Seeing God in the Midst of Disasters
YOU’RE INVITED TO BECOME A PARTNER IN RESPONSE AND RESILIENCE!
The US Disaster Program works in partnership with dioceses around the country that have been impacted by disasters. A core aspect of that work is working with diocesan and congregational leaders as they discern how they are called to respond after crises and events. The US Disaster Program supports affected dioceses through our staff and a group of dedicated volunteers called Partners in Response and Resilience (PiRR) These leaders have been through disasters in their own home church communities and can provide support, not only, on programmatic responses, but parochial and diocesan needs as well.
We are looking to expand our PiRR team this year and welcome you to discern if this is a ministry that you are called to join. As a PiRR with Episcopal Relief & Development, you will get to work closely with staff, and have access to trainings and a strong peer network. Learn more about the program and how to apply
Our dedicated PiRRs see God in the midst of disasters. We hope their life-changing stories, two of which are shared below, will move and inspire you.
Senior Director, US Disaster Program
Episcopal Relief & Development
📍Hurricane Irene, Vermont
I had a profound sense of Ubuntu, a Zulu concept which means – ‘I am because you are.’
I was deployed to Vermont after Hurricane Irene. I traveled up and down the central Vermont corridor, sharing emergency supplies with the affected areas of the state. Towards the end of a very long day, I sat in the car with the two wonderful parishioners who had shown me the flooded areas in their parish. They asked if I would mind going to the top of one of the nearby mountains to check on a fellow church member who had been cut off from help when his bridge was washed away. Although the bridge had since been restored, they wanted to remind him of the congregation’s care and encouragement. I readily agreed. When we arrived at his stone house, we were greeted by a roaring fire in the fireplace and the wonderful smell of chai his wife had on the stove. She heard I was from New Orleans and asked where I attended church. I told her the name of my parish and asked if she had ever been to New Orleans. “For a few days to help after Hurricane Katrina,” she replied. “Did you have to go to an orientation on a Monday morning before you went out to work on a crew?” I asked. She did, she said. She recognized me. I gave those orientations!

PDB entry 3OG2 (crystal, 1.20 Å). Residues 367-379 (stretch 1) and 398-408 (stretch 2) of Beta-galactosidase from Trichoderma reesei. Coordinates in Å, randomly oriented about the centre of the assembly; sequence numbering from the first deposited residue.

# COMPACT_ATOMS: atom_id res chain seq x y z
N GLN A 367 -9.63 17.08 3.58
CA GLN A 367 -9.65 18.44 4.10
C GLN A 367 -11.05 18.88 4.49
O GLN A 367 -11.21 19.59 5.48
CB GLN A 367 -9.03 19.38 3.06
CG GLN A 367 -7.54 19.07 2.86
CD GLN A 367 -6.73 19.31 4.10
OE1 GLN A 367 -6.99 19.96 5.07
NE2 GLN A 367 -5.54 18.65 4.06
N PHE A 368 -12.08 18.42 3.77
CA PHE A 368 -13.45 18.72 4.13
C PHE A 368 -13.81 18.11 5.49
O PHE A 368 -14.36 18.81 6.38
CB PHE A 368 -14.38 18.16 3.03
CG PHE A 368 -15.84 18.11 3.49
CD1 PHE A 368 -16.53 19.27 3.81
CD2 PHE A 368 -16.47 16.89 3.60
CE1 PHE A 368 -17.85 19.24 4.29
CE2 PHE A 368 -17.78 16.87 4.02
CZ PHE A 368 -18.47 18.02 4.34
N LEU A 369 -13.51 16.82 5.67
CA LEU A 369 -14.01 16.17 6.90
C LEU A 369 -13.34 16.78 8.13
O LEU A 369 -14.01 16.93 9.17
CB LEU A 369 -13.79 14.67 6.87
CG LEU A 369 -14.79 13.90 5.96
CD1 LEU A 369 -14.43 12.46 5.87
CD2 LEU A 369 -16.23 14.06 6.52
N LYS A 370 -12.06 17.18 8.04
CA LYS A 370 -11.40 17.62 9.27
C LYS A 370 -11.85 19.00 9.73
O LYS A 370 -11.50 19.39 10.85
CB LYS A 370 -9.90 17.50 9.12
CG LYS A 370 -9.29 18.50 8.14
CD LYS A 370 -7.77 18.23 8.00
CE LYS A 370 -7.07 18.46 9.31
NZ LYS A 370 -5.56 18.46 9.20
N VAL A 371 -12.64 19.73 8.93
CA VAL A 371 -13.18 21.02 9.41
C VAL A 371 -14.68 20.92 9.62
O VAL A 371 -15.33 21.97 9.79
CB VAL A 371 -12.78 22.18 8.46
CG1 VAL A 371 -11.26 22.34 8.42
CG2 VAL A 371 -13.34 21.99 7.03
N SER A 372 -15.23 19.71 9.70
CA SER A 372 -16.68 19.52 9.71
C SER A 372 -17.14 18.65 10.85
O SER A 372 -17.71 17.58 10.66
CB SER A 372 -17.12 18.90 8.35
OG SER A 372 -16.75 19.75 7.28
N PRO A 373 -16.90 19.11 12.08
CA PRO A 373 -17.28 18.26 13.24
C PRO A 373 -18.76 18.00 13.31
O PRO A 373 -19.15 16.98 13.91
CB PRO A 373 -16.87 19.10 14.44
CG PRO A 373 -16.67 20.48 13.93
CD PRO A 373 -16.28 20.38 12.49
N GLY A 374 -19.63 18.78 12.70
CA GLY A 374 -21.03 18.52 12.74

Here I was, two thousand miles from home, grateful to those who had come to my city’s aid, connecting with a stranger who also now found herself in need of help. I had a profound sense of Ubuntu, a Zulu concept which means – ‘I am because you are.’
— The Rev. Deacon Elaine Clements
I continue to see God at work in the recovery from this disaster, in the stories of help and the dedication of the team members who help, offer services and simply listen to broken and grieving people.
The people who responded to the fire in Paradise, California were Christ’s hands and feet to those who have suffered so much loss. Since late 2018, I have participated in two deployment visits and joined a weekly ZOOM video call. After my second trip, I wanted my congregation to see the dedication of the people they worked with at the St. John’s, Chico and the Magalia Community Church. While preparing a sermon about Paul’s letter to the Colossians, I realized we could encourage the work they are doing by paraphrasing the beginning of the letter and sending it to them. About three weeks later (slow snail mail!) I got a response. It said the letter brought them LOVE.
I continue to see God at work in the recovery from this disaster, in the stories of help and the dedication of the team members who help, offer services and simply listen to broken and grieving people. As a Partner, I have also had the privilege of sharing my work with the members of the congregation I serve 700 miles away. Their support and the prayers of people they will never meet spreads the love we are called to share to bring about a peaceful and blessed world.
Katie Mears is the Senior Director for the US Disaster Program at Episcopal Relief & Development.
First image: The Rev. Patty Baker, Partner in Response and Resilience, facilitated training for church leaders in the Episcopal Diocese of Northern California as part of a series of workshops and debrief calls after the Paradise fires. This workshop was co-facilitated by PiRR the Very Rev. Canon Michael Bamberger. Photo Courtsey: Jay Elmquist for Episcopal Relief & Development
Second Image: Partner in Response and Resilience, the Venerable Russ Oechsel explains the emotional toll that disasters have on individuals and communities at the annual PiRR gathering. Russ is joined by fellow PiRR members, The Rev. Canon Carl Andrews and Dave Baylor.